As a young ASM on my first gig, I remember thinking note-taking was a complete waste of time. I had (and still have) a very good memory, so I was confident I could manage without the time-wasting practice of writing everything down. Even though I believed I could manage without a notebook, I still carried one around. Everyone else did, and people told me you had to, and I didn’t want to look out of place. My SM used to say, ‘grab your notebook and come with me’. So I carried around my blank notebook, sometimes wrote something cursory in it so it wasn’t quite so blank, and pretended that I couldn’t live without it.
Then came my second gig – at Opera Australia as an ASM. Simultaneously working on three shows in rep, making a million rookie mistakes and not being able to remember everything all the time, I started to see the value of a notebook. Not only was it for remembering important tasks, but it was also a way to keep myself accountable, and remember specific details so I could refer to them later. My notebook became the lifeline that everyone told me it would.
Fast forward 15 years, I tried going entirely digital for a year: calendar, task list, ideas, rehearsal report notes, setting notes etc. I enjoyed having access to all my notes on a number of devices without needing to carry around a notebook, but there were so many things I missed about having a physical notebook. I missed the ability to flick back a few pages and remember something from a week ago. I missed drawing something in the corner while on the phone. I missed being able to scribble a note quickly, and then still having that scribble a few weeks down the track. So after giving it a red-hot digital go, I returned to a tactile notebook. Nowadays my love affair with my notebook is stronger than ever.
If you’re keeping a notebook, you are in company with some of the world’s most historically notable people. Beatrix Potter, Leonardo Da Vinci, Albert Einstein, Marie Curie, Frida Kahlo, Nick Cave, Charles Darwin and George Lucas (to name a few of my favourites) all famously kept notebooks with ideas, sketches, drawings, conversations, lists and quotes. Journals of History and Six Famous Notebook Users both give a sneak peek into some of these notebooks and show to those of us with an SM-like OCD that they don’t need to be neat or perfect. There’s also a insightful article (unfortunately about men only) of The Pocket Notebooks of 20 Famous Men that describes different uses of notebooks by men in various fields.
As with the notebooks by the aforementioned luminaries, I’ve seen so many styles and methods of keeping a notebook for Stage Managers. One SM I worked with had an incredibly comprehensive table with all the show times for the production she was working on. It proved invaluable on one show where a cast member liked to compare and rate all of the running times at the end of each performance – ‘Well today’s was much better than the 1:42 on Tuesday, but the Saturday matinee last week at 1:40 felt too rushed.’ I’ve worked with SMs that have one tiny pocket sized notebook per production with miniature pencil writing that they keep in their pocket. I’ve worked with people who write down nearly everything that is said to them so they can remember it later.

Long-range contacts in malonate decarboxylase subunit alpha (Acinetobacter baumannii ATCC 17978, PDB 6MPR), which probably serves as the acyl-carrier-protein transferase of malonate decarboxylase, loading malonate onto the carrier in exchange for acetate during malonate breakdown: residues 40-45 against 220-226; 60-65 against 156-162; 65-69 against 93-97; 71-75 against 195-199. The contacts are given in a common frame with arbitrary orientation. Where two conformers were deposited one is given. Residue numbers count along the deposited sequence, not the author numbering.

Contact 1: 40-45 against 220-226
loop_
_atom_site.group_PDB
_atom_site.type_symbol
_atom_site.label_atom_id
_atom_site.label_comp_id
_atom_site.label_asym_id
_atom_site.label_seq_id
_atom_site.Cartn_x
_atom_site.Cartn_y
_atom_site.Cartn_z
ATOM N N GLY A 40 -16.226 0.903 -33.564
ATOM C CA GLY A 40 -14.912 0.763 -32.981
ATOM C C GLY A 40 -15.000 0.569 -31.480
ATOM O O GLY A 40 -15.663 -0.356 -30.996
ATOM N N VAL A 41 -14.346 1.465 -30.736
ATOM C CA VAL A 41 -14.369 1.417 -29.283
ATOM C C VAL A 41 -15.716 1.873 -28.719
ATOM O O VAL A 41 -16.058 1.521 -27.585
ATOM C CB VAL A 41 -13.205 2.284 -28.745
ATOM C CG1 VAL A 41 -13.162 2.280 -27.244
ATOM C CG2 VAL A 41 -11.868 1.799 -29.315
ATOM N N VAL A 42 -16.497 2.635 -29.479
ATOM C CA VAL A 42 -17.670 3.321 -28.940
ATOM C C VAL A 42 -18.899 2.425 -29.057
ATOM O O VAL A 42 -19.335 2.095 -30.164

Over the years the way I use my notebook has evolved. I now use a method which is modified from the Bullet Journal. If you image search for ‘Bullet Journal’, you’ll see a million results for the most complicated layouts, page types and trackers. I find all of that too time-consuming and not very useful, and instead use a system more like the original that you can find in the link above.
These days I have a few tried and true rules to keeping a notebook in a way that makes my life simpler and less complicated:
Choose a sturdy notebook that you really like
I use a Leuchtturm1917 because I like the size and the way it feels. It also has an index page and two ribbons that you can use as bookmarks. It is thread bound so lies flat when you write in it, and has some perforated sheets at the back when you need to hand a note to someone else.
Make a new list every day
At the end of each day, I go over my to-do list. I put the three most important things I didn’t get done today onto a new list for tomorrow, then I prioritise what is left and add that. It’s always nice to see tomorrow’s list laid out with the most important tasks first, but also that tomorrow’s list is (usually) shorter than you ended up with today!
Make a ‘later’ list
I have a separate list for things that don’t need doing in the next few days. This way my list doesn’t end up being too long, and I can focus on the things that are immediately important. I check this ‘later’ list daily so I can add things that now need to be added to my tomorrow list.
Write everything down
Even if it seems like something easy to remember I like to write it down. That way I know I can’t forget anything when life gets very busy.
Read through it every now and then
Looking back through previous entries in my notebook allows me to see what I was busy with, what is important to me, and what I need to make more time for in my life. It’s a snapshot of what was going on at any particular stage, and that can teach me a lot about whether I’m achieving what I want to achieve and what obstacles are continually standing in my way.
Notebooks can help us keep track of things in the crazy world that is Stage Management. In my opinion, they are the best tool in my toolbox to remain organised and maintain some order over the chaos. These days I’m a notebook ambassador and it is me who is now saying ‘grab your notebook and come with me’.